Hεn MPOANO: Western Ghana Integrated Coastal and Fisheries Governance



CRC brings students from field in Ghana to URI and back again

Justice1 Adiza2

Justice Camillus Mensah, top, and Adiza Ama Owusu

The Coastal Resources Center (CRC) at the Graduate School of Oceanography has put Ghana firmly on the map for many at URI with the center’s ongoing fisheries and integrated coastal management project Hɛn Mpoano (Our Coast) in the fast-growing West African nation.

In turn, the CRC has put Rhode Island firmly on the map for new graduates Justice Camillus Mensah, 28, and Adiza Ama Owusu, 26. The friends, who graduated Sunday with MS degrees from the College of the Environment and Life Sciences (CELS), had been teaching assistants at the University of Cape Coast in Ghana when they learned the CRC was sponsoring two students to attend graduate school at URI.

The two applied, were accepted and arrived at Kingston for the Fall 2011 semester. Justice concentrated on GIS mapping and spatial analysis. Adiza studied wetlands, watersheds and ecosystems.

Justice already was working with CRC on mapping in coastal districts in Ghana when he was accepted at URI. Dr. Don Robadue, manager of Hɛn Mpoano, said that both have assignments waiting for them when they arrive home this week.

For both, studying at URI has been a life-changing experience that they know will pay dividends for years. “In terms of academics, I think the style of teaching is much better than how we were being taught in Ghana,” Justice said. “Here, we were involved in hands-on projects. It’s very intense.”

Beneficial to both students while at URI were the opportunities to attend professional conferences, the close working relationships with professors, the roll-up-your-sleeves approach to learning that the school emphasizes and their internships – Justice interned at the EPA office next door to the CRC Bay Campus office, and Adiza worked with CRC’s U.S. team.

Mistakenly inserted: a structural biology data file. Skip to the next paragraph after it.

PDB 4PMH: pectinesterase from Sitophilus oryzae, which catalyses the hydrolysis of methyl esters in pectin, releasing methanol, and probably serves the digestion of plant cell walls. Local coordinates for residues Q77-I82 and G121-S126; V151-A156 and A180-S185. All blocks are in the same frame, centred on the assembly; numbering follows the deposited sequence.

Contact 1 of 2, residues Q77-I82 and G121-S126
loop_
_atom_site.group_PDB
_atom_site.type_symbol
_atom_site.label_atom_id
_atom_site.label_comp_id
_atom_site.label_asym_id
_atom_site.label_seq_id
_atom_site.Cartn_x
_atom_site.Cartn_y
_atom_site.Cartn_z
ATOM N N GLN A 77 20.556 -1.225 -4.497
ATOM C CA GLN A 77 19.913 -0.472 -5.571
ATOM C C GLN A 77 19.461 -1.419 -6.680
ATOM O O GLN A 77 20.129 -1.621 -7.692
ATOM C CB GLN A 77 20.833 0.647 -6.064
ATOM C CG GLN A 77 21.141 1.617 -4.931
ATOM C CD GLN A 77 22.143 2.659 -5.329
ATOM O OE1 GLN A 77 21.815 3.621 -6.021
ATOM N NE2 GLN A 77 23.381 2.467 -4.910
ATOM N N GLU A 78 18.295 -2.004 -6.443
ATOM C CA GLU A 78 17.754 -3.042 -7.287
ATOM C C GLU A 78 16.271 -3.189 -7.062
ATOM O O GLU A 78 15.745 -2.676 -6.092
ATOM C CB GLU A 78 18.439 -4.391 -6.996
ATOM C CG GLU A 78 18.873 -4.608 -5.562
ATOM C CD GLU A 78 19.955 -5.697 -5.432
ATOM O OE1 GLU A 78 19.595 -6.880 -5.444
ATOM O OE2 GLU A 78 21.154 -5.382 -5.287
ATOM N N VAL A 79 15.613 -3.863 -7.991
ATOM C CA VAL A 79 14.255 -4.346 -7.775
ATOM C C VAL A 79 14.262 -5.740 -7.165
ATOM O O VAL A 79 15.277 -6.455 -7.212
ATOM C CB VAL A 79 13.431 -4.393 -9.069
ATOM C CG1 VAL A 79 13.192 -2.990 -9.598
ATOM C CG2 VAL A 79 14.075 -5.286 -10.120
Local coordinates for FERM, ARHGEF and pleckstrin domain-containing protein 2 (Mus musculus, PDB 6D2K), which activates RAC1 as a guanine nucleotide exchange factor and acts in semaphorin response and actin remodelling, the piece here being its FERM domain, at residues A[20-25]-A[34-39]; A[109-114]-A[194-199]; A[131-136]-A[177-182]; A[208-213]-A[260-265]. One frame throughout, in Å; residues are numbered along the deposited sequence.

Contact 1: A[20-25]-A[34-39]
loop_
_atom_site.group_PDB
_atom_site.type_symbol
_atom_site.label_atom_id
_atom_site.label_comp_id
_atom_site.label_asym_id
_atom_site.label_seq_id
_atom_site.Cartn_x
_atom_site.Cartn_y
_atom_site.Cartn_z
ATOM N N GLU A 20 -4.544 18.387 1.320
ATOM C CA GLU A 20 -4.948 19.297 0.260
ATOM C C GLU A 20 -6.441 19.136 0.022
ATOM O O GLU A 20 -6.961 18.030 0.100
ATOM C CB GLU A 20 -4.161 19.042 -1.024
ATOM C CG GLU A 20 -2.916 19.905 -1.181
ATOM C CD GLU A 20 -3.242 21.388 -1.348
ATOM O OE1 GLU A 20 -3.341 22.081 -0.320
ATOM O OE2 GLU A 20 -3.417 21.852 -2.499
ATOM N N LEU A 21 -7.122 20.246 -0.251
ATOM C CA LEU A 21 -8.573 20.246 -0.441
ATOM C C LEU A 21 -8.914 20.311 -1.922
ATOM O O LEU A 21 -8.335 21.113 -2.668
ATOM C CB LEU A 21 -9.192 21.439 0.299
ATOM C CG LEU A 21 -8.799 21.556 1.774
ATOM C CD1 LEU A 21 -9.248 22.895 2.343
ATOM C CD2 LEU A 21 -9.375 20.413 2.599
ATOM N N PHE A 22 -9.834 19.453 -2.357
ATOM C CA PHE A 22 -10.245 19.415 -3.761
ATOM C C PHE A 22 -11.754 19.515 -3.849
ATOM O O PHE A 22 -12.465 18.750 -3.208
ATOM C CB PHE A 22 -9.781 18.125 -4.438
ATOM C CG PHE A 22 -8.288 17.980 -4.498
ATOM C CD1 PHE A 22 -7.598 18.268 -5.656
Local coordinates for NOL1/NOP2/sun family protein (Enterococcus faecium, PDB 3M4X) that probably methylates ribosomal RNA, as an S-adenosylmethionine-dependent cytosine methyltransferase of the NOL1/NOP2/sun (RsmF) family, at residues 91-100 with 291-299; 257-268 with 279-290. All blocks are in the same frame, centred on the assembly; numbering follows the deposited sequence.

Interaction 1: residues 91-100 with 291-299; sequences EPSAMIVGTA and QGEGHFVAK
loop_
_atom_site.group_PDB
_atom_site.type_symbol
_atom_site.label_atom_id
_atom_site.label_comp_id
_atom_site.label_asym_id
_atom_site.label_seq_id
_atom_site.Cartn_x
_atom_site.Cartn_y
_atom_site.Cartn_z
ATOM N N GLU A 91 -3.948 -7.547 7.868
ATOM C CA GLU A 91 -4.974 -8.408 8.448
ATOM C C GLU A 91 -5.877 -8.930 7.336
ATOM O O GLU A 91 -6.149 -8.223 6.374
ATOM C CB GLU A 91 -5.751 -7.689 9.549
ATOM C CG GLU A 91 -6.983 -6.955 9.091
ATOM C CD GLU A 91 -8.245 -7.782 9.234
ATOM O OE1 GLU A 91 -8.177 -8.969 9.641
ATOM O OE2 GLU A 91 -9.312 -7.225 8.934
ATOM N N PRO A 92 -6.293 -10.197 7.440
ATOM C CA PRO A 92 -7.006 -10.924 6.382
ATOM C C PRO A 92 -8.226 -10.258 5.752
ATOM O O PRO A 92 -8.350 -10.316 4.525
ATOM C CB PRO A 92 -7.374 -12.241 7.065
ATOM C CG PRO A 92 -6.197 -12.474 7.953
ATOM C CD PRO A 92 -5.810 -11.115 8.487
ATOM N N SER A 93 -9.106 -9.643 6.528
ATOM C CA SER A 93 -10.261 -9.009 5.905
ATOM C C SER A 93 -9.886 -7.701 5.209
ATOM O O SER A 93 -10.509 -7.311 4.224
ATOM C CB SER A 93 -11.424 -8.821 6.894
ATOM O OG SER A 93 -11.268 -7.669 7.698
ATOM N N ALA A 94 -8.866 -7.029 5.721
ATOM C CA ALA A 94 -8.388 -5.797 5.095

Adiza, who assisted CRC coastal manager Pam Rubinoff on wetlands migration, said that experience “exposed me to know what goes on in the real world, how to communicate and have successful relationships. In Ghana you don’t get real-life experiences; it’s more classes.”

Support from URI faculty and CRC staff was vital, they agreed. “They are always looking for opportunities for you to gain expertise to benefit you in your career,” Justice said.

Those careers will launch without a pause for jet lag when the two arrive home to apply what they’ve learned to their resource-rich and resource-vulnerable country. Neither expects to have time for a graduation party. But that is not a complaint.

Looking past their work on Hɛn Mpoano this summer, the two both want to continue their education, ultimately receiving Ph.D.s.

Justice hopes to become a professor at University of Cape Coast, applying both the expertise he acquired in GIS mapping and the teaching philosophy that so benefited him at URI. Adiza also would like to teach, but first she wants to be an advocate for her nation’s environment, which is a form of teaching, she noted. “Management of coastal resources there isn’t good. Some people don’t know the benefits of preservation. I want to educate people,” she said.

And now she and Justice have the experience and knowledge to do just that.